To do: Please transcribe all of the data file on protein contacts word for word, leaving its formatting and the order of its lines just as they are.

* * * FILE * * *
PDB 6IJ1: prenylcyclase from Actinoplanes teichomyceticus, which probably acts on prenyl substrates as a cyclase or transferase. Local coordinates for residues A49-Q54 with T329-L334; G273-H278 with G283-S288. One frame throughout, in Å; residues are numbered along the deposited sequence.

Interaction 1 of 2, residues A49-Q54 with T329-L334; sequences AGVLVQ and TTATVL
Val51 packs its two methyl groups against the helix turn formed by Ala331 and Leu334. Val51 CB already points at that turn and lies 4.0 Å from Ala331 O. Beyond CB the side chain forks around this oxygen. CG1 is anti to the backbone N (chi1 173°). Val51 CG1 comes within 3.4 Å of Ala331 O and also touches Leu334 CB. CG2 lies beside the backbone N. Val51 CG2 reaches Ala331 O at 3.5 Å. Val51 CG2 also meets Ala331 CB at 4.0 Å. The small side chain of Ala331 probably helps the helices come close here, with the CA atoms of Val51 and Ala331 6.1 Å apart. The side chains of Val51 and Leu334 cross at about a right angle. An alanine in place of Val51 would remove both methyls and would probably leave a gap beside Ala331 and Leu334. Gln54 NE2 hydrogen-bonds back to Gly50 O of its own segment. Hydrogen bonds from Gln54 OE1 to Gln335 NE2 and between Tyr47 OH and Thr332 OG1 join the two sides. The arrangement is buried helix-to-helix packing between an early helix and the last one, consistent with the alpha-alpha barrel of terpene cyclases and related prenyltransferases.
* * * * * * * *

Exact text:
PDB 6IJ1: prenylcyclase from Actinoplanes teichomyceticus, which probably acts on prenyl substrates as a cyclase or transferase. Local coordinates for residues A49-Q54 with T329-L334; G273-H278 with G283-S288. One frame throughout, in Å; residues are numbered along the deposited sequence.

Interaction 1 of 2, residues A49-Q54 with T329-L334; sequences AGVLVQ and TTATVL
Val51 packs its two methyl groups against the helix turn formed by Ala331 and Leu334. Val51 CB already points at that turn and lies 4.0 Å from Ala331 O. Beyond CB the side chain forks around this oxygen. CG1 is anti to the backbone N (chi1 173°). Val51 CG1 comes within 3.4 Å of Ala331 O and also touches Leu334 CB. CG2 lies beside the backbone N. Val51 CG2 reaches Ala331 O at 3.5 Å. Val51 CG2 also meets Ala331 CB at 4.0 Å. The small side chain of Ala331 probably helps the helices come close here, with the CA atoms of Val51 and Ala331 6.1 Å apart. The side chains of Val51 and Leu334 cross at about a right angle. An alanine in place of Val51 would remove both methyls and would probably leave a gap beside Ala331 and Leu334. Gln54 NE2 hydrogen-bonds back to Gly50 O of its own segment. Hydrogen bonds from Gln54 OE1 to Gln335 NE2 and between Tyr47 OH and Thr332 OG1 join the two sides. The arrangement is buried helix-to-helix packing between an early helix and the last one, consistent with the alpha-alpha barrel of terpene cyclases and related prenyltransferases.